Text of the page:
Last winter, unbeknownst to many Nashvillians, Belmont University was caught in a silent uproar over an on-campus assault. Unreported in the media at the time, a second-year student was raped in December after an intruder gained access to her campus housing.
A year later, the victim has filed a lawsuit against the university, claiming Belmont's insufficient security measures contributed to the assault and that the school downplayed the violent incident in the aftermath.
The complaint, filed in Davidson County Circuit Court, targets Belmont University on behalf of Jane Doe, a moniker the filing says is necessary to “minimize further emotional trauma.”
According to the filing, the student was a resident of Bruin Hills, a Belmont-owned and -operated 88-unit development of two-bedroom apartments. The school billed the facility as a “gated community,” therefore creating the impression “Bruin Hills was a safe place to live,” the filing reads.
But the complaint alleges that sense of security was a sham, listing a litany of ways in which the school “failed to provide adequately for the security and safety of its students,” including “adequate door locks and other security features for its residential facilities,” “adequate security personnel to patrol and/or monitor its residential facilities,” and a failure to repair “the security gates to its residential facilities.” Regarding Bruin Hills specifically, the suit suggests the school “disabled and/or turned off the security gates because they were expensive to maintain.”
These alleged breeches in protocol had traumatic results, the suit says.
In the early morning hours of Dec. 5, 2008, an intruder allegedly broke into the student's apartment and brutally raped her. Resident assistants and campus security didn't arrive “until several minutes after the assailant had fled the scene,” the complaint says.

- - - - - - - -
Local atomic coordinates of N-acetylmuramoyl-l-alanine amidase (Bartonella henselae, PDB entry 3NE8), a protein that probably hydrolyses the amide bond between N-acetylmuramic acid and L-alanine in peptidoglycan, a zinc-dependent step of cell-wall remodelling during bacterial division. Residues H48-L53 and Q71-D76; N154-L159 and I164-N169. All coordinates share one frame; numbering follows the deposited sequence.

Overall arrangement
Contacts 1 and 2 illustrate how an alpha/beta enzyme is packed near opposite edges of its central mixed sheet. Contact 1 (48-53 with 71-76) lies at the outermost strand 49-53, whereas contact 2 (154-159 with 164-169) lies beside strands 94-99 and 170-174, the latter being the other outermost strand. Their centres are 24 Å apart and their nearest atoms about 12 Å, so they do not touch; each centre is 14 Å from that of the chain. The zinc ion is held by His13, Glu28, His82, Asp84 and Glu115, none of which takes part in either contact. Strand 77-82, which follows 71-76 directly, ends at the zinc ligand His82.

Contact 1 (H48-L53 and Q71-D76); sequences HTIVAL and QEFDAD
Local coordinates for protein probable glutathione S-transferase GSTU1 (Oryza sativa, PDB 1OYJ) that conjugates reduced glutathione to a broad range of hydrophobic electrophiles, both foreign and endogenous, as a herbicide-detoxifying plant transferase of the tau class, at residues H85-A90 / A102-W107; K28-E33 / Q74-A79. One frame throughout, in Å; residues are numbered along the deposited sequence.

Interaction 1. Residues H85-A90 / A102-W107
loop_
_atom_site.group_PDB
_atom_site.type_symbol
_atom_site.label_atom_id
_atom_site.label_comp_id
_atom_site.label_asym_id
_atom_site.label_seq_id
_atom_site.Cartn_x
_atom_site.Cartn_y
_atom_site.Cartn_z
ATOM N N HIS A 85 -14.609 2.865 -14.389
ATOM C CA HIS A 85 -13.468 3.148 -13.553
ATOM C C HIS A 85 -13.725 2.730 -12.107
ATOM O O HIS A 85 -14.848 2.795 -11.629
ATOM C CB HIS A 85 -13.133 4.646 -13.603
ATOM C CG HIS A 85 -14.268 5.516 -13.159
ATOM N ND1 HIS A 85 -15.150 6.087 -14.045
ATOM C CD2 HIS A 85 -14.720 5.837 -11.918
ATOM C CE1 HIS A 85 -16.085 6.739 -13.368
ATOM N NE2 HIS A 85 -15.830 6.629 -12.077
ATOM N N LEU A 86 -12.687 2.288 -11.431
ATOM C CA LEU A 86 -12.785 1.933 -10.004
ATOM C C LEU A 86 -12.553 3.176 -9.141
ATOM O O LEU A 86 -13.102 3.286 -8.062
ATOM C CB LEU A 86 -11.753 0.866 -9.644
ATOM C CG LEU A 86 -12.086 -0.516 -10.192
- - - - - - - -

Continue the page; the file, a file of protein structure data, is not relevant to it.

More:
According to Metro Police spokesman Don Aaron, no arrests have been made and the case is still considered open.
The student's complaint also targets the school's response to the incident. According to the filing, Belmont “sent e-mail announcements to its students intentionally misrepresenting the nature and extent of the incident so as to minimize the perception of harm and/or danger to its students.”
As a result of the attack, the student suffers from severe mental and emotional trauma, scars that require “anti-depressants, anti-anxiety medications and sleeping aids” for treatment.
“Belmont University owed a heightened duty of care to all of its students,” the filing says, going on to state the school “had a duty to provide safeguards and protections against such criminal activity for its student residents, many of whom Belmont University knew or should have known had never previously lived away from their parents and were not fully conscious of the dangers they faced.”
The student is seeking compensation and punitive damages for her injuries.
Jason Rogers, Belmont's vice president for administration and university counsel, released the following statement. “The safety and well-being of our students is our highest priority at Belmont University. We have been, and will continue to be, committed to that.”
Attorneys for the plaintiff, Philip N. Elbert, W. David Bridgers and Jonathan H. Wardle with Neal & Harwell, did not return calls by Tuesday evening.